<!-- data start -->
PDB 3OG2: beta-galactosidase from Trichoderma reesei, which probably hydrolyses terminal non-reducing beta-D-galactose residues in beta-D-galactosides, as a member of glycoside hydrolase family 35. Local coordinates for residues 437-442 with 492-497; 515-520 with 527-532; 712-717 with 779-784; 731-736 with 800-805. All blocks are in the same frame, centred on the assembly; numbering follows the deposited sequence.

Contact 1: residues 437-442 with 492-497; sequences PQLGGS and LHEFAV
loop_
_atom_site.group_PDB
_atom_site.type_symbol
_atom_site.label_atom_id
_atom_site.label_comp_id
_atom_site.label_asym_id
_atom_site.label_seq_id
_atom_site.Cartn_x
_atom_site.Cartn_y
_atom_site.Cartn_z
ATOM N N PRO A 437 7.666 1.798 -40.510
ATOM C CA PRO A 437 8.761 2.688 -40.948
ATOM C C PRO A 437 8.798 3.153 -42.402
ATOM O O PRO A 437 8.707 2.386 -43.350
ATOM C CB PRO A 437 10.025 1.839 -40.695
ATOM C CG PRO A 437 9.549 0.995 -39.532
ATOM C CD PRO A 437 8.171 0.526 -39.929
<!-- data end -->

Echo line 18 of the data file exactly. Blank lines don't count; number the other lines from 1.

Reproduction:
ATOM C CG PRO A 437 9.549 0.995 -39.532